Are There Ethics in Nutrinion Today?

Ethics in nutrition

The new trends and habits that have prevailed in recent years in nutrition and gastronomy, which are applied massively and worldwide, make us worry about the planet’s future and the sufficiency of raw materials. The question is asked by many: are there ethics in nutrition?

This is how movements such as Slow Food were born, which, based on the planet, the environment, and people, prioritise raw materials and study the path of each product from its production process until it reaches our plate.

Food waste. What are the official figures?

Today, when the World Community is supposed to be moving towards a better future, based on the research of the same organisation, food that is lost and wasted represents 38% of the total use in the global food system, i.e., 1.5 billion. tonnes of food.

At the same time, as incredible as it may seem, with all the knowledge, wealth, and systematisation of human production and nutrition, according to the U.N. and U.N. reports, approximately 29.3% of the Earth’s population (828 million people) suffers from hunger!

Zero waste. Isn’t this a positive step for the planet?

This trend is not something new. On the contrary, it is imposed on us by nature due to climate change and the results we already have from theabusethat nature has suffered by man.

Humans, like every living organism, must be fed to live; in nature, nothing is wasted; everything is at the service of survival. What modern people recentlydiscoveredas food waste, or waste in general, exists on the planet as the cycle of life for billions of years.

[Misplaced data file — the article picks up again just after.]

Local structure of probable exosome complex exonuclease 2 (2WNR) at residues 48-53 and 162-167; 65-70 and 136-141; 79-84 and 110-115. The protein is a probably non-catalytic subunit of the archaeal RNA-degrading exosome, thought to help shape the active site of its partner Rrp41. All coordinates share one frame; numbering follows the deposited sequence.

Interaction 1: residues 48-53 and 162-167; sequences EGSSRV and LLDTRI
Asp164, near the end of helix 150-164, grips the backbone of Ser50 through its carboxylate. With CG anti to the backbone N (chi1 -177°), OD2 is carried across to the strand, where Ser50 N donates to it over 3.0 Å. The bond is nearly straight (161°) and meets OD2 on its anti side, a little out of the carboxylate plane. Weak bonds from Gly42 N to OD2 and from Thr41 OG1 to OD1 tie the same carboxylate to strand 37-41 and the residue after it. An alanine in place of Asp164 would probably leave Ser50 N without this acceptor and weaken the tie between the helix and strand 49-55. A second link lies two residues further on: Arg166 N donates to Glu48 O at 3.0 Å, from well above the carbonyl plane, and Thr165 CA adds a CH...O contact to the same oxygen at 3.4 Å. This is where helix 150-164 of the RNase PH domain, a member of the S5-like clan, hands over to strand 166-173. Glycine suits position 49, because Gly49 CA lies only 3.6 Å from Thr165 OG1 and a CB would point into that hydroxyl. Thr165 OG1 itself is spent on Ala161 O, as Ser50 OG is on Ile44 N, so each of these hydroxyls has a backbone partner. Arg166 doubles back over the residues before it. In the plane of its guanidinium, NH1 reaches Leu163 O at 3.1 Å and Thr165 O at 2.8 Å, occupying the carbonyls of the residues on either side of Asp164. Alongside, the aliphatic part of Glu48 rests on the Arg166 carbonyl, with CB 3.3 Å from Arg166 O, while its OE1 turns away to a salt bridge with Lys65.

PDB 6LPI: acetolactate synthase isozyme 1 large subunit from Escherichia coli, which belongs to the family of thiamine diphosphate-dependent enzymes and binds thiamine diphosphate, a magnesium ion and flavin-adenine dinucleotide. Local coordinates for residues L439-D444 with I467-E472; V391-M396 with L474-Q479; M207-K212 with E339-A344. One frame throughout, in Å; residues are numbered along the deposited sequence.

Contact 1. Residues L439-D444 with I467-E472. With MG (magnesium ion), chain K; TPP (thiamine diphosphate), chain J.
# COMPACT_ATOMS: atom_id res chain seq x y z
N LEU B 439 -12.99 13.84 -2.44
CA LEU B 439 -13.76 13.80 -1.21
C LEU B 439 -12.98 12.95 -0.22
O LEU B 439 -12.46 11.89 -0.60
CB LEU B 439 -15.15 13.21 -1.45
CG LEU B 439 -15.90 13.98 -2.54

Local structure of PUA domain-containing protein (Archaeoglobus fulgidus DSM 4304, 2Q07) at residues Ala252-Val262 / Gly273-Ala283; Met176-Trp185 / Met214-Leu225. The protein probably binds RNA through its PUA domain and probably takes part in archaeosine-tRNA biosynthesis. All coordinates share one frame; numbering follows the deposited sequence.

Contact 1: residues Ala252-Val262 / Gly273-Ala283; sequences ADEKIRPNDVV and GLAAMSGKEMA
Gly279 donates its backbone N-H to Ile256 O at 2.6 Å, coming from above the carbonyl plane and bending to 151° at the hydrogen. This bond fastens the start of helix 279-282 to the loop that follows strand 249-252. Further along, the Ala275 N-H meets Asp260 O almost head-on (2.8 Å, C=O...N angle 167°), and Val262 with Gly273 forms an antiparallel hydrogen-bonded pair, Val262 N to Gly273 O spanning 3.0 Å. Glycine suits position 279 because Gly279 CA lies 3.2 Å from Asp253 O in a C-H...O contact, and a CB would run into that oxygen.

All the new trends that have either started to become habits or are in the stage of experimentation and processing claim to be environmentally friendly but are completely removed from the natural production process as they are products of laboratory or industrial processing.

Howfriendlyto the environment and people’s health can a food that has undergone total processing, from which all nutrients have been removed and others have been artificially added?

How then do we talk about climate change and air pollution from animal farming and not talk about the industrialization of these farms, the waste from these food factories, or the pollution and responsibility of the heavily industrialised countries?

Instead of going to these solutions, there is the Thessalian Plain, which studies show is becoming deserted, which could produce large quantities of fruit and vegetables in a completely sustainable way through smart agriculture.

Protein: How does reducing its consumption benefit the planet? Is what we hear being said a myth?

First of all, a question of justice is raised here. On the one hand, there are populations in rich countries that suffer from the reckless use of protein, which is linked to cardiovascular diseases and premature deaths. On the other hand, it is the developing countries that suffer from a lack of protein.

It is not exactly a myth to talk about reducing meat consumption.

The high consumption of meat is found in highly developed countries with dangerous uses for health and the environment. If we now add up the waste, we very easily come to the original question of the justice of the distribution of protein, which is important to start talking about. If all of us satiated people cut back on meat a little, the people suffering from hunger worldwide (828 million people) will find something to eat too.

Monocultures: how much are they harming the planet?

Let’s recall some tragic events, such as the fires in the Amazon, the destruction of the Paraguayan forests, the looting of the arable lands of the still-warring Ukraine for a piece of bread, and the desertification of the African lands.